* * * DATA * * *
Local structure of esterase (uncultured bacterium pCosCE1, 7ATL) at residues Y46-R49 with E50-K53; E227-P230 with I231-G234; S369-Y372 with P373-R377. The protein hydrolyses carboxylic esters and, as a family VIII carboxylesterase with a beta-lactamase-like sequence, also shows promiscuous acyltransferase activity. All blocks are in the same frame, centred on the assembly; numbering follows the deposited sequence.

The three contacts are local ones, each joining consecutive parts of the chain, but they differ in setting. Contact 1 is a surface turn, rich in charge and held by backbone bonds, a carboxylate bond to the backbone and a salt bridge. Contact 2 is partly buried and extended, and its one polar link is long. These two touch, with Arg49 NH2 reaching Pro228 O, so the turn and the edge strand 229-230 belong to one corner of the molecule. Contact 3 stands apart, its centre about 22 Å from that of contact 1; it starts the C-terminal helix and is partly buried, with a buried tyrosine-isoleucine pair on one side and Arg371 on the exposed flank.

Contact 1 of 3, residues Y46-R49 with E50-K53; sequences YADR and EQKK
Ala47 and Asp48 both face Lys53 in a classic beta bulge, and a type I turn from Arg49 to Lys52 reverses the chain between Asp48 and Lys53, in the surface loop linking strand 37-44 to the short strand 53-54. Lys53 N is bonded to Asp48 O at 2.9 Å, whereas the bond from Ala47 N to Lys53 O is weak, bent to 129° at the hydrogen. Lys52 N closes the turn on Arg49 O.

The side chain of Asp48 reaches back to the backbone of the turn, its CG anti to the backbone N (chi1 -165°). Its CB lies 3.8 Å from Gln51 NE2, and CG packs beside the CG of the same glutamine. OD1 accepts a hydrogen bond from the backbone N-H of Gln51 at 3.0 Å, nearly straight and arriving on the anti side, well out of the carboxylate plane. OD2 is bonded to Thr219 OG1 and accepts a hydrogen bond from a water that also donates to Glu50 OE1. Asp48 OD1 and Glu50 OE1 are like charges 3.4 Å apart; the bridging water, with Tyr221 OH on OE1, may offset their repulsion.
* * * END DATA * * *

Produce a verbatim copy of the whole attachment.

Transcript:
Local structure of esterase (uncultured bacterium pCosCE1, 7ATL) at residues Y46-R49 with E50-K53; E227-P230 with I231-G234; S369-Y372 with P373-R377. The protein hydrolyses carboxylic esters and, as a family VIII carboxylesterase with a beta-lactamase-like sequence, also shows promiscuous acyltransferase activity. All blocks are in the same frame, centred on the assembly; numbering follows the deposited sequence.

The three contacts are local ones, each joining consecutive parts of the chain, but they differ in setting. Contact 1 is a surface turn, rich in charge and held by backbone bonds, a carboxylate bond to the backbone and a salt bridge. Contact 2 is partly buried and extended, and its one polar link is long. These two touch, with Arg49 NH2 reaching Pro228 O, so the turn and the edge strand 229-230 belong to one corner of the molecule. Contact 3 stands apart, its centre about 22 Å from that of contact 1; it starts the C-terminal helix and is partly buried, with a buried tyrosine-isoleucine pair on one side and Arg371 on the exposed flank.

Contact 1 of 3, residues Y46-R49 with E50-K53; sequences YADR and EQKK
Ala47 and Asp48 both face Lys53 in a classic beta bulge, and a type I turn from Arg49 to Lys52 reverses the chain between Asp48 and Lys53, in the surface loop linking strand 37-44 to the short strand 53-54. Lys53 N is bonded to Asp48 O at 2.9 Å, whereas the bond from Ala47 N to Lys53 O is weak, bent to 129° at the hydrogen. Lys52 N closes the turn on Arg49 O.

The side chain of Asp48 reaches back to the backbone of the turn, its CG anti to the backbone N (chi1 -165°). Its CB lies 3.8 Å from Gln51 NE2, and CG packs beside the CG of the same glutamine. OD1 accepts a hydrogen bond from the backbone N-H of Gln51 at 3.0 Å, nearly straight and arriving on the anti side, well out of the carboxylate plane. OD2 is bonded to Thr219 OG1 and accepts a hydrogen bond from a water that also donates to Glu50 OE1. Asp48 OD1 and Glu50 OE1 are like charges 3.4 Å apart; the bridging water, with Tyr221 OH on OE1, may offset their repulsion.